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Psychosocial correlates of gap time to anabolic-androgenic steroid use.
Int J Eat Disord. 2018 06; 51(6):535-541.IJ

Abstract

OBJECTIVE

Theoretically, legal supplement use precedes and increases the risk for illicit appearance and performance enhancing drug (APED) use-also referred to as the gateway hypothesis. Little is known about associations between the speed of progression, or gap time, from legal to illicit APED use, and psychological risk factors, such as sociocultural influence, eating disorders, body image disturbance, and impulsivity.

METHOD

The sample taken from two studies included 172 active steroid users (n = 143) and intense-exercising healthy controls (n = 29) between the ages of 18 and 60 (M = 34.16, SD = 10.43), the majority of whom were male (91.9%). Participants, retrospectively, reported APED use and completed measures assessing psychological and behavioral factors, including eating concern, muscle dysmorphia, and impulsivity. Participants had a gap time from initial APED use to anabolic-androgenic steroid (AAS) use that ranged from 0 to 38 years.

RESULTS

Continuous survival analysis indicated that interactions between self- versus other sociocultural influence on APED onset and both higher eating concern and impulsivity are associated with a shorter gap time from initial legal to illicit APED use.

DISCUSSION

The results indicate the potential value in developing different strategies for individuals with other sociocultural versus self-influence on illicit APED use, and among more impulsive and eating-concerned APED users. Future research is needed to assess different trajectories of APED use, such that eating-concerned and impulsive individuals who perceive less other sociocultural influence may be at greatest risk for a speedier progression to AAS use.

Authors+Show Affiliations

Icahn School of Medicine at Mount Sinai, New York.Icahn School of Medicine at Mount Sinai, New York.

Pub Type(s)

Journal Article
Research Support, N.I.H., Extramural

Language

eng

PubMed ID

29542171

Citation

Klimek, Patrycja, and Tom Hildebrandt. "Psychosocial Correlates of Gap Time to Anabolic-androgenic Steroid Use." The International Journal of Eating Disorders, vol. 51, no. 6, 2018, pp. 535-541.
Klimek P, Hildebrandt T. Psychosocial correlates of gap time to anabolic-androgenic steroid use. Int J Eat Disord. 2018;51(6):535-541.
Klimek, P., & Hildebrandt, T. (2018). Psychosocial correlates of gap time to anabolic-androgenic steroid use. The International Journal of Eating Disorders, 51(6), 535-541. https://doi.org/10.1002/eat.22859
Klimek P, Hildebrandt T. Psychosocial Correlates of Gap Time to Anabolic-androgenic Steroid Use. Int J Eat Disord. 2018;51(6):535-541. PubMed PMID: 29542171.
* Article titles in AMA citation format should be in sentence-case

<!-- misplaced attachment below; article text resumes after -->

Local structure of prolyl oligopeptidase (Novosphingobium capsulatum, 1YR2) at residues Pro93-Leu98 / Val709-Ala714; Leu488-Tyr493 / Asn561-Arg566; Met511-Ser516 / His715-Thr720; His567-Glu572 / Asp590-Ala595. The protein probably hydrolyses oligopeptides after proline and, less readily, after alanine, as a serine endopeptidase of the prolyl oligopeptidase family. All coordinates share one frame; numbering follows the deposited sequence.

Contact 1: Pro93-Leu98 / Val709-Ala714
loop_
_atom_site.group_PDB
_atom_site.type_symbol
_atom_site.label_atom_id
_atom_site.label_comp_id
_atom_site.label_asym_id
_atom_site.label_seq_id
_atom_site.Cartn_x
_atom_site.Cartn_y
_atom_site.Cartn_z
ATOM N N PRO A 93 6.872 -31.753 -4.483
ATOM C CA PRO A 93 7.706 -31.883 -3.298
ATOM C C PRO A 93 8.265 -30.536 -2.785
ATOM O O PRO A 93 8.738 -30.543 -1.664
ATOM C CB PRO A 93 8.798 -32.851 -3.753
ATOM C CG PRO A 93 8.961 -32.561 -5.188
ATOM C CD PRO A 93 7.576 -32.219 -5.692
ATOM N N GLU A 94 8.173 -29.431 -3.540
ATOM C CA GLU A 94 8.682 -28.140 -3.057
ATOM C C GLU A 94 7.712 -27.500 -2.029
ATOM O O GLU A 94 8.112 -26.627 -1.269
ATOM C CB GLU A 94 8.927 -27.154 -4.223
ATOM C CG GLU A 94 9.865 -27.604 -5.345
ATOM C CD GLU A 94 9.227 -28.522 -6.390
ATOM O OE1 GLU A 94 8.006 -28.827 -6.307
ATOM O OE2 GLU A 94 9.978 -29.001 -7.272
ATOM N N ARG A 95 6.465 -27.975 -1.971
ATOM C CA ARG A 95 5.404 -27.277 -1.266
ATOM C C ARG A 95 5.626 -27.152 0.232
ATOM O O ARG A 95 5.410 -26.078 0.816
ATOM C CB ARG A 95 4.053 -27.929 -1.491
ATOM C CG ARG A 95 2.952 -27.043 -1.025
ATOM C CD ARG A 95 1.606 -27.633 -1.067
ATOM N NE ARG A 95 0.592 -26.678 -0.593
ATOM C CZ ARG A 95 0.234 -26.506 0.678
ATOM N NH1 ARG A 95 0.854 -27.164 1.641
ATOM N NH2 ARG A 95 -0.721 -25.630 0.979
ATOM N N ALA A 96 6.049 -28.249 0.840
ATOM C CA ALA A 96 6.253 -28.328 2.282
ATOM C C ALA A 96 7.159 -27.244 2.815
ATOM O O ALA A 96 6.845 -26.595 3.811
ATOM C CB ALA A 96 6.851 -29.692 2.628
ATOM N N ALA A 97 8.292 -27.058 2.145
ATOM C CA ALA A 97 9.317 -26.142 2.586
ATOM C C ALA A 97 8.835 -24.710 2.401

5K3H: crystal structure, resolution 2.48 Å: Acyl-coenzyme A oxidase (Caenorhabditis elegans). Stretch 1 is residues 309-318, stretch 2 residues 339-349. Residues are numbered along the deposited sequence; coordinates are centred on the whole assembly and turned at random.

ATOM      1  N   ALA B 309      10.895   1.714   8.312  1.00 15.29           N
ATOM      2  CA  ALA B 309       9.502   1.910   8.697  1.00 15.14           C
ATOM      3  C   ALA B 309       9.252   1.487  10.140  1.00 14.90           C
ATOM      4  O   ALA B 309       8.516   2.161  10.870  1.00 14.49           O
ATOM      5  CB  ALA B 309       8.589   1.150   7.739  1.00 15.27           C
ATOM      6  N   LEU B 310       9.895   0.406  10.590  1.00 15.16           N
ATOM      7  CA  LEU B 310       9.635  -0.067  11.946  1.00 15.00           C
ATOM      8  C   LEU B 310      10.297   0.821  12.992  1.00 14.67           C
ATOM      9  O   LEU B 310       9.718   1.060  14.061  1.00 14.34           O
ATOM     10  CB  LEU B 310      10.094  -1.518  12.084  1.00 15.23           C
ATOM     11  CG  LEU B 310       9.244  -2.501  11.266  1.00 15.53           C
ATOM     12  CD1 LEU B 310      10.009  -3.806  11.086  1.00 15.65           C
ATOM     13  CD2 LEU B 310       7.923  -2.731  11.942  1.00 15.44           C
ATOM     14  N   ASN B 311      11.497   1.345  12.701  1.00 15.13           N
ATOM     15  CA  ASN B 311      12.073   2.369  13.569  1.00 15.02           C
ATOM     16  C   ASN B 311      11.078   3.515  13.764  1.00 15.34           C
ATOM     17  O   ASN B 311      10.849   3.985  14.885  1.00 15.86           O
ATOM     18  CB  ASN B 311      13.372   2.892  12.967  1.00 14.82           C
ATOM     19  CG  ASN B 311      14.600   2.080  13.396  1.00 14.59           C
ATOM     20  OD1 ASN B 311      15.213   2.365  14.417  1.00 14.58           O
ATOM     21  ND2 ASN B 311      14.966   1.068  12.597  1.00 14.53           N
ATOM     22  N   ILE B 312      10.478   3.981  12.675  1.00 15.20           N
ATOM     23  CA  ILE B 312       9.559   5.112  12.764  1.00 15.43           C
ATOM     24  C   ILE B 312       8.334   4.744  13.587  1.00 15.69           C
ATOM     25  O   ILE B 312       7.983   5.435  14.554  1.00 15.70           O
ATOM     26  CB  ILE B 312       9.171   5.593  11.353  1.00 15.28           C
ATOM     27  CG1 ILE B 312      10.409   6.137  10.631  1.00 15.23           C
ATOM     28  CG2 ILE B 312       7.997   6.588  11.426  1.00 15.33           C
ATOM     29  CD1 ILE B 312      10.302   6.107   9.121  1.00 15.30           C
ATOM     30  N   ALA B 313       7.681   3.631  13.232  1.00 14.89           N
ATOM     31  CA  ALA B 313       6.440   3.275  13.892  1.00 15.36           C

TY - JOUR T1 - Psychosocial correlates of gap time to anabolic-androgenic steroid use. AU - Klimek,Patrycja, AU - Hildebrandt,Tom, Y1 - 2018/03/15/ PY - 2017/09/09/received PY - 2018/02/24/revised PY - 2018/02/27/accepted PY - 2018/3/16/pubmed PY - 2019/3/21/medline PY - 2018/3/16/entrez KW - eating concern KW - gap time KW - impulsivity KW - sociocultural influence KW - steroids SP - 535 EP - 541 JF - The International journal of eating disorders JO - Int J Eat Disord VL - 51 IS - 6 N2 - OBJECTIVE: Theoretically, legal supplement use precedes and increases the risk for illicit appearance and performance enhancing drug (APED) use-also referred to as the gateway hypothesis. Little is known about associations between the speed of progression, or gap time, from legal to illicit APED use, and psychological risk factors, such as sociocultural influence, eating disorders, body image disturbance, and impulsivity. METHOD: The sample taken from two studies included 172 active steroid users (n = 143) and intense-exercising healthy controls (n = 29) between the ages of 18 and 60 (M = 34.16, SD = 10.43), the majority of whom were male (91.9%). Participants, retrospectively, reported APED use and completed measures assessing psychological and behavioral factors, including eating concern, muscle dysmorphia, and impulsivity. Participants had a gap time from initial APED use to anabolic-androgenic steroid (AAS) use that ranged from 0 to 38 years. RESULTS: Continuous survival analysis indicated that interactions between self- versus other sociocultural influence on APED onset and both higher eating concern and impulsivity are associated with a shorter gap time from initial legal to illicit APED use. DISCUSSION: The results indicate the potential value in developing different strategies for individuals with other sociocultural versus self-influence on illicit APED use, and among more impulsive and eating-concerned APED users. Future research is needed to assess different trajectories of APED use, such that eating-concerned and impulsive individuals who perceive less other sociocultural influence may be at greatest risk for a speedier progression to AAS use. SN - 1098-108X UR - https://www.unboundmedicine.com/medline/citation/29542171/Psychosocial_correlates_of_gap_time_to_anabolic-androgenic_steroid_use L2 - https://doi.org/10.1002/eat.22859 DB - PRIME DP - Unbound Medicine ER -